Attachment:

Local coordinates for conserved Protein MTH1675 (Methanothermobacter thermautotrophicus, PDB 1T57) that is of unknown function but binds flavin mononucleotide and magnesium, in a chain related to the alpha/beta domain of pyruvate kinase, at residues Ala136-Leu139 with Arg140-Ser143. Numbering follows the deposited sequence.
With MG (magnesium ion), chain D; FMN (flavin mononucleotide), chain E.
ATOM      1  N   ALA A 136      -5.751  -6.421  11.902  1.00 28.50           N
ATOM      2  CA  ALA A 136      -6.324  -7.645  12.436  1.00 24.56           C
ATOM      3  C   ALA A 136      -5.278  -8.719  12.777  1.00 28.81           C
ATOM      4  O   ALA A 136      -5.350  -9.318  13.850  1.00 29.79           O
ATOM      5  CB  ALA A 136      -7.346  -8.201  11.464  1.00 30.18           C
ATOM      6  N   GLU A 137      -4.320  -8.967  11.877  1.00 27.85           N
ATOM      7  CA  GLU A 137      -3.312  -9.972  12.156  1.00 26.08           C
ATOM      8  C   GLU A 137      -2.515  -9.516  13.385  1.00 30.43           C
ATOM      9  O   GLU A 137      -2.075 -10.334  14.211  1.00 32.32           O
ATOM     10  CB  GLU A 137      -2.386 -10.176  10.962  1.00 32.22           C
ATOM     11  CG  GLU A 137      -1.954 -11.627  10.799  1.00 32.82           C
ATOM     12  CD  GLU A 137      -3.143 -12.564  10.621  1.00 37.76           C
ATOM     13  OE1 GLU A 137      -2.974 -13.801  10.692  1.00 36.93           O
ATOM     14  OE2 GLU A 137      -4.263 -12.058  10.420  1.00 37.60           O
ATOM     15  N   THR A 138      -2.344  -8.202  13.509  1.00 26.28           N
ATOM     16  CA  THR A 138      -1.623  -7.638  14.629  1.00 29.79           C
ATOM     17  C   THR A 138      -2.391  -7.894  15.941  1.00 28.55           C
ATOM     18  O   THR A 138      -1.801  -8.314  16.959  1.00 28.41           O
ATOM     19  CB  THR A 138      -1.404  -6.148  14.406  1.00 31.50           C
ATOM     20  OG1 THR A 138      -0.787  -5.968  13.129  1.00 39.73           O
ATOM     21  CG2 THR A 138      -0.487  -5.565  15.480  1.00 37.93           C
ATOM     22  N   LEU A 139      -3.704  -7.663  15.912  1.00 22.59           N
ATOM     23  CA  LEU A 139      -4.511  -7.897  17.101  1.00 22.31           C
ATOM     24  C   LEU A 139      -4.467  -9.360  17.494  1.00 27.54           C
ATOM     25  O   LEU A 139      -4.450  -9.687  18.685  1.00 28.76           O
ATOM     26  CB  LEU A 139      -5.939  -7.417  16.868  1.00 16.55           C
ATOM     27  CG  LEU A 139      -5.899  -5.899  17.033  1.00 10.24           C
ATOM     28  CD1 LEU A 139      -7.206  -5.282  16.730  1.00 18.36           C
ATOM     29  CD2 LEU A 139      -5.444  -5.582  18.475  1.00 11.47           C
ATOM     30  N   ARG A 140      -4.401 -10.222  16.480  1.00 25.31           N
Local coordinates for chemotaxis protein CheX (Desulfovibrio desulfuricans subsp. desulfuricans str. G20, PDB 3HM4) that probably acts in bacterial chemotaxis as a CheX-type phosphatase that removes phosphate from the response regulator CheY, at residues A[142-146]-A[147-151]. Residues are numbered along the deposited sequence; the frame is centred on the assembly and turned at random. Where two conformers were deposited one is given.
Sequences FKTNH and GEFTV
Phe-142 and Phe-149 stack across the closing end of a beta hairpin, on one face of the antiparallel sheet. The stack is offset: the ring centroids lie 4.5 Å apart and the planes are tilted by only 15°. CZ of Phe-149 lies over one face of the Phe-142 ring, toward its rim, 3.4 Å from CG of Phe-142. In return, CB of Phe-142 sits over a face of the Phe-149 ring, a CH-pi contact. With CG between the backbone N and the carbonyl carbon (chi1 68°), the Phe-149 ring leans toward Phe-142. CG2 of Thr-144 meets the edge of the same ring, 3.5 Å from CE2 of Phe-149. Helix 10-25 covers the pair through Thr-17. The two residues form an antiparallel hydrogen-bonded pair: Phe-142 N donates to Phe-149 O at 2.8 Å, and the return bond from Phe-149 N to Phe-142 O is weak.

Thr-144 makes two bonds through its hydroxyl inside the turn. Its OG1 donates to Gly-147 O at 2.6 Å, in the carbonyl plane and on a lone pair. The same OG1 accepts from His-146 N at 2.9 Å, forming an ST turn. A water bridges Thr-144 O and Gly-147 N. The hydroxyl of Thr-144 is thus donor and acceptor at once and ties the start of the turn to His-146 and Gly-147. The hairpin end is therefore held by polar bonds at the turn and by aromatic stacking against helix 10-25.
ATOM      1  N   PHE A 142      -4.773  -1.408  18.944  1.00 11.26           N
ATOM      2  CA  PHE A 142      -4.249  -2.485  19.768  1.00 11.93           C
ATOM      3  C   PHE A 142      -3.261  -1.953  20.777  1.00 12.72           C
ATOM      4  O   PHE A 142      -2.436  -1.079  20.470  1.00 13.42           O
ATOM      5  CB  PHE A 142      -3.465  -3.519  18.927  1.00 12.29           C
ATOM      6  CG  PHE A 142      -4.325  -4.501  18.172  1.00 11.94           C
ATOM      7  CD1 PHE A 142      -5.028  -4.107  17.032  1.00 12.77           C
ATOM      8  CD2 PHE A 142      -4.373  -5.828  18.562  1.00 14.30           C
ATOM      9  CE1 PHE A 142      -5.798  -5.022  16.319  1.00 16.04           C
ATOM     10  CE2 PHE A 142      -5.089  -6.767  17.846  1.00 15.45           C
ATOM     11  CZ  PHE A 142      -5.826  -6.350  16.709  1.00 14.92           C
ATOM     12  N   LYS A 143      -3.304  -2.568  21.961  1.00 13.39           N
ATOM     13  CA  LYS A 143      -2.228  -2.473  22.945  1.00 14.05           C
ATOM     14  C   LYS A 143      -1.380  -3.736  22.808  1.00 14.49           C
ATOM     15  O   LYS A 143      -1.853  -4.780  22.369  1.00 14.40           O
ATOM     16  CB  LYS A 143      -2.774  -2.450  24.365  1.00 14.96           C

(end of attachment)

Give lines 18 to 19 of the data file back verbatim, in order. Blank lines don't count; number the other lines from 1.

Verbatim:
ATOM     16  CA  THR A 138      -1.623  -7.638  14.629  1.00 29.79           C
ATOM     17  C   THR A 138      -2.391  -7.894  15.941  1.00 28.55           C